Are childhood sweethearts a dying breed?

When many think of the phrase 'childhood sweethearts' they think of a magical, romantic relationship which conforms to all our ideals and can defy anything.  Even when estranged, for whatever reason, there's a strong bond which always draws the two back together.  The phrase fits many common visions for how love and relationships should be.

But are childhood sweethearts at risk of becoming extinct?  Research recently conducted suggests that just one in seven middle-aged couples have known each other since their formative years.  This is in stark contrast to almost a third of couples aged over 60 who got together as lovestruck teenagers.

Last weekend I was privileged enough to watch my cousin marry her childhood sweetheart.  Leanne and Phil have been together for 10 years, first getting together when they were in school.  Since then they have made their own house together, have many years of memories, and are now embarking on married life.

But while this used to be a textbook love story they are few and far between now.  Obstacles such as moving away for university cut short many teenage romances.

Nevertheless, many childhood sweethearts overcome such hurdles and reunite years later; once they have had a chance to test the water and see what else is out there.

But is it more advantageous to remain with a childhood sweetheart than to find someone later in life?

Childhood sweethearts have the upper hand in some respects as they have known each other for such a long time.  However, some may know nothing other than being with that person, with curiosity often creeping in.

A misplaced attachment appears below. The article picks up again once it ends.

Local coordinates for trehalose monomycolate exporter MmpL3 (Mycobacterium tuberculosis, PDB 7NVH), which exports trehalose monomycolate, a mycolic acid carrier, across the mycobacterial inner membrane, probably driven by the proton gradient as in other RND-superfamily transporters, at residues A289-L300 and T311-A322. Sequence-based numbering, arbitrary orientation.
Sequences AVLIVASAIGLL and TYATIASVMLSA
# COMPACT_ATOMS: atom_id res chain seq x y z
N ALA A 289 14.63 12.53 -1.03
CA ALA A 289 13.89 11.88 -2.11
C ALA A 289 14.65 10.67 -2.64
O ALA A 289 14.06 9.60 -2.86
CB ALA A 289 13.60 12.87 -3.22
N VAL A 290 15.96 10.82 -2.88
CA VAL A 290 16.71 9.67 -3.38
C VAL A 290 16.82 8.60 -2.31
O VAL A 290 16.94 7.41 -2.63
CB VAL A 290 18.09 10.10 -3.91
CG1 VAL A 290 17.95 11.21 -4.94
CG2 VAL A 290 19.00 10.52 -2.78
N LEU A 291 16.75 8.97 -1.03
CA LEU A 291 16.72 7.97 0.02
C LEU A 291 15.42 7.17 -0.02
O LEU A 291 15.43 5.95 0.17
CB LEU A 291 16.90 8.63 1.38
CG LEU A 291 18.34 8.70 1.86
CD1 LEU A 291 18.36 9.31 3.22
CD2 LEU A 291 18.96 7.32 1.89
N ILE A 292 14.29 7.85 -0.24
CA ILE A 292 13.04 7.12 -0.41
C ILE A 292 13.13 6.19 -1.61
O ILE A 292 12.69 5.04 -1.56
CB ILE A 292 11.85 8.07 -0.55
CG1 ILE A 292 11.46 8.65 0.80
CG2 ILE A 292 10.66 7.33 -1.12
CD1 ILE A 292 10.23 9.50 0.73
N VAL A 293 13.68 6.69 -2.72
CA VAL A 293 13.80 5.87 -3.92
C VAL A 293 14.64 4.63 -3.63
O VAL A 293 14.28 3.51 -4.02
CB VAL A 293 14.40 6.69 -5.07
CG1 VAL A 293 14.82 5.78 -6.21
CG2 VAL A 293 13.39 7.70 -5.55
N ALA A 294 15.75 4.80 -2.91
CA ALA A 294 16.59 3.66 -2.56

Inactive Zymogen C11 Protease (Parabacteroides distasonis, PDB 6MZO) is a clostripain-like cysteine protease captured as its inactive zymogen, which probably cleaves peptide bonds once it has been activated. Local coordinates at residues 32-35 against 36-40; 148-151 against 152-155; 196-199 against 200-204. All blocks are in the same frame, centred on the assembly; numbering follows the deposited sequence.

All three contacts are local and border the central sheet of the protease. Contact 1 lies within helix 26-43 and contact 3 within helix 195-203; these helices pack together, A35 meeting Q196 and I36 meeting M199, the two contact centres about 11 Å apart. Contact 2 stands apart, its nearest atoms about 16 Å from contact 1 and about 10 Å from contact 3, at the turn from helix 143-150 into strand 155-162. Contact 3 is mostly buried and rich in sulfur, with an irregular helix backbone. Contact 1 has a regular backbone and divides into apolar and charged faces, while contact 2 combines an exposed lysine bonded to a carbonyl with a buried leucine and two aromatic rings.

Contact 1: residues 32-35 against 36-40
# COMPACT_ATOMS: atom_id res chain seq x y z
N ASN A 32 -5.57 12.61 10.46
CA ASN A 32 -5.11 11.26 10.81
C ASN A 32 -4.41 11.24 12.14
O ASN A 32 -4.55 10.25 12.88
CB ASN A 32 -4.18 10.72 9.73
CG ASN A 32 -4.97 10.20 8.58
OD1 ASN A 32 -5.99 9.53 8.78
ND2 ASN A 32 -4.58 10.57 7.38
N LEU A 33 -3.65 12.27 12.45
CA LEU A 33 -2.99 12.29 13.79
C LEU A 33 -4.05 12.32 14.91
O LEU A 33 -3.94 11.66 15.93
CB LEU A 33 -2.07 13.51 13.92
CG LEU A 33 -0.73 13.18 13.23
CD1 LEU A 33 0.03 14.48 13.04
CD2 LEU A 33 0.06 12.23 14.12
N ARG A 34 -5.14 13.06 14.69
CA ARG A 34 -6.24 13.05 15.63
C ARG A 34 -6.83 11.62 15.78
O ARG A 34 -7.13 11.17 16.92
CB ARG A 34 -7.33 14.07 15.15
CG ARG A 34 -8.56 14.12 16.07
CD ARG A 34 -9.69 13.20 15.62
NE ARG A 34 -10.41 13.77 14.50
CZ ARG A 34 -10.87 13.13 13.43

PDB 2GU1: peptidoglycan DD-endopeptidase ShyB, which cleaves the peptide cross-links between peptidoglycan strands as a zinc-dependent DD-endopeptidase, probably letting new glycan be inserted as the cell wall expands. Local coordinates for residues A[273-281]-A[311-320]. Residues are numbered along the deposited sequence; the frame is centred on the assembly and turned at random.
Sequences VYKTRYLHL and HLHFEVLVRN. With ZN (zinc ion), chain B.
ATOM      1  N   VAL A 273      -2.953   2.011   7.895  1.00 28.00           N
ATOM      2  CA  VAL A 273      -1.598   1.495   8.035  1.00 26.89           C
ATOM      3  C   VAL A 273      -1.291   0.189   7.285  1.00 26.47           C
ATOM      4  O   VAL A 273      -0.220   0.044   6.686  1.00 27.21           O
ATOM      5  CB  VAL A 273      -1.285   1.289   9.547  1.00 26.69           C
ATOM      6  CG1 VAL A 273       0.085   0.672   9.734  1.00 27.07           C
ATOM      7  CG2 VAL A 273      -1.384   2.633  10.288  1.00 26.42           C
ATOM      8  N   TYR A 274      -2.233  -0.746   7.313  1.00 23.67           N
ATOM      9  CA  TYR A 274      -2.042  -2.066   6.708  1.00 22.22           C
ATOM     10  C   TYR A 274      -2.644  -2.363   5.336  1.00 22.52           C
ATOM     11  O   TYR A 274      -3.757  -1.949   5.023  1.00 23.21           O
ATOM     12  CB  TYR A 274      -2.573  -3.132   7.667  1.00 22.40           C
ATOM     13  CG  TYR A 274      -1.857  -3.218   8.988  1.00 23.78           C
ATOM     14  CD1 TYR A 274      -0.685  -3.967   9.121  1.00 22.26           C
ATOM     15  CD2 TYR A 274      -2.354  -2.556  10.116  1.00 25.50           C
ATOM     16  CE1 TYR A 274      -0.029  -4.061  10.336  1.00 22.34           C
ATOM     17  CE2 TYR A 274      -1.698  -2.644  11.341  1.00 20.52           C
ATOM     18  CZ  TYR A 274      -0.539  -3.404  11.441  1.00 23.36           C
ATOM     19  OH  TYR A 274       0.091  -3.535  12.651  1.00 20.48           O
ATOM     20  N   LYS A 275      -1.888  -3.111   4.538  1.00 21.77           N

Whilst 'late-life lovers' don't have the same history and background, they have had more of an opportunity to sow any wild oats before settling down.

The romantic connotations attached to childhood sweethearts is always an appealing situation.  When you're 15 and madly in love with your boyfriend, it's not uncommon imagine that you will be together forever.

But whilst this was common for the older generation, the change in our culture and lifestyles means this is now just a fairytale for many.

Many young people these days put off settling down until they are in their 30's, preferring to enjoy the selfishness that your 20's allow.

There are also so many more opportunities to meet people than there used to be.  The worry of not meeting anyone is no longer there.  And declaring you are a single woman is no longer met with gasps of shock and anguish.  With online dating, social media, and dedicated matchmaking events there are opportunities for everyone.

The vast array of dating options and the changing perception of relationships have resulted in less people sticking with their first partner and opting to explore what else is out there.  The term 'spinster' is no longer bounded around as a derogatory term and women can embrace being single until they choose otherwise.

Yes childhood sweethearts may be becoming an endangered species, but they're making way for a whole new breed of love story.

A benefit from this culture change is that those couples who are childhood sweethearts are even more special and unique because of it.  Those who can stand the test of time and remain committed to one person their whole life are the envy of many and a real-life fairytale.

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